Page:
Sr. Public Relations Specialist, MD
O: (410) 616-1900 (ext. 4361153)
C: (443) 244-7253
TOWSON, MD (Thursday, September 28, 2017) –– Beginning Sunday, October 1, a number of new traffic-related laws will take effect across the State. While one will increase penalties for vehicular homicides involving impaired drivers, two others focus on service-related vehicles.
HB 635/Chapter 168 - Homicide by Motor Vehicle or Vessel While Impaired by Controlled Dangerous Substance – Penalties, which AAA Mid-Atlantic supported, increases the maximum jail time for vehicular homicide or homicide by vessel while impaired by a controlled dangerous substance (CDS), from three to five years. The bill also increases from five to ten years, the maximum jail time for those previously convicted of vehicular homicide or homicide by vessel while impaired by CDS, or several other serious offenses.
“Tragically, drugged driving fatalities are becoming more and more prevalent on our roadways, even eclipsing alcohol-related fatalities,” stated Ragina Cooper Averella, Public and Government Affairs Manager for AAA Mid-Atlantic.
The Governors Highway Safety Association (GHSA) and the Foundation for Advancing Alcohol Responsibility Study released stats this spring, showing that for the first time, 43 percent of drivers tested in fatal crashes in 2015 had used a legal or illegal drug, compared to 37 percent who tested above the legal limit for alcohol.
HB 889/Chapter 748 - Vehicle Laws - HOV Lanes - Tow Trucks allows properly registered tow trucks to be driven in high occupancy vehicle (HOV) lanes while responding to a call for service, regardless of the number of passengers in the vehicle, and even if the motorist is in a location other than the HOV lane itself. Prior authorization from Maryland State Police must be secured before a tow truck can enter the lane. With the exception of buses, motorcycles, and plug-in electric vehicles with permits, the previous law did not allow vehicles with less than one passenger in HOV lanes.
“AAA Mid-Atlantic advocated for the change this session in an effort to give tow truck providers access to the lanes, when responding to a call for service, enabling them to come to the aid of disabled motorists more expeditiously, thus reducing congestion and the dangers motorists face when they are stuck on the side of the roadway,” stated Averella. “Passage of this bill will benefit, and even help protect, all stranded motorists needing a tow truck,” she stated.
Congested roadways can often present a challenge in aiding disabled motorists in a timely fashion. Last year, AAA Mid-Atlantic’s roadside assistance crews came to the rescue of 2.1 million disabled motorists, with over 555,000 emergency roadside calls in Maryland alone. Four other states (Arizona, California, New Jersey and Texas) already allow tow trucks HOV access when responding to calls for service.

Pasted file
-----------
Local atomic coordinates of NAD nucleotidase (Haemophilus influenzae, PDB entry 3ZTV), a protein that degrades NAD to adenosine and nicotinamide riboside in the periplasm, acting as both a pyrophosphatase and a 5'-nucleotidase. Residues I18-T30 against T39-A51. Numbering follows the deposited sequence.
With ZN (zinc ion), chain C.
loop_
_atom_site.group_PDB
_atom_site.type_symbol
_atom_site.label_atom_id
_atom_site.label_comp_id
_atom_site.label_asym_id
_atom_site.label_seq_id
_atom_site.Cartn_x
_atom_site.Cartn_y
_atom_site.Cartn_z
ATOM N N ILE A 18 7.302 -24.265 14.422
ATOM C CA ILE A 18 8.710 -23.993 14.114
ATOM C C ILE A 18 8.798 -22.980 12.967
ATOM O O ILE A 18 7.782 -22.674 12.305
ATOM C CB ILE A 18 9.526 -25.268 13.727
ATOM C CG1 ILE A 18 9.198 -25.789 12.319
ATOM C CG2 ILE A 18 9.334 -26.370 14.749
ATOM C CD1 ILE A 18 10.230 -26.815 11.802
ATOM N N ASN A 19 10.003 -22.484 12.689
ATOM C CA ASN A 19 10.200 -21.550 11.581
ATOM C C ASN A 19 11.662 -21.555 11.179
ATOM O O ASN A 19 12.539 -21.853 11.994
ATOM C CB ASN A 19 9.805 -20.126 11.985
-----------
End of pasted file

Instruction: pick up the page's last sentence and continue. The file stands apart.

HB 952/Chapter 753 - Waste and Recycling Collection Vehicles also takes effect on Sunday. This law authorizes waste or recycling collection vehicles to be equipped with or display yellow or amber lights or signal devices in the course of official duties, to indicate to the public that the vehicle is slow moving and/or may impede traffic.
Another law which already took effect this summer, but warrants a reminder is HB 494/Chapter 749 - Use of Fog Lights When Windshield Wipers Operating. This law repeals the use of a vehicle’s fog lights and instead requires use of headlights when the vehicle’s windshield wipers are in operation during inclement weather.
The AAA Foundation for Traffic Safety research recently issued a report (Motor Vehicle Crashes, Injuries and Deaths in Relation to Weather Conditions) that analyzed bad weather and crashes throughout the year. The report found that rain, snow, sleet and fog were a factor in more than 1.1 million police-reported crashes nationwide, with 425,000 injuries and 5,100 traffic deaths per year.
Requiring motorists to turn on their headlights when their windshield wipers are on, instead of fog lights, will help increase visibility for oncoming motorists, as well as motorists behind a vehicle. Because the tail lights will also be illuminated, this law will help alert drivers of the presence of vehicles on the roadways during inclement weather and when visibility is reduced.
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AAA provides automotive, travel and insurance services to 57 million members nationwide and more than 937,000 members in Maryland. AAA advocates for the safety and mobility of its members and has been committed to outstanding road service for more than 100 years. The not-for-profit, fully tax-paying member organization works on behalf of motorists, who can now map a route, find local gas prices, discover discounts, book a hotel and track their roadside assistance service with the AAA Mobile app for iPhone, iPad and Android. For more information, visit AAA.com.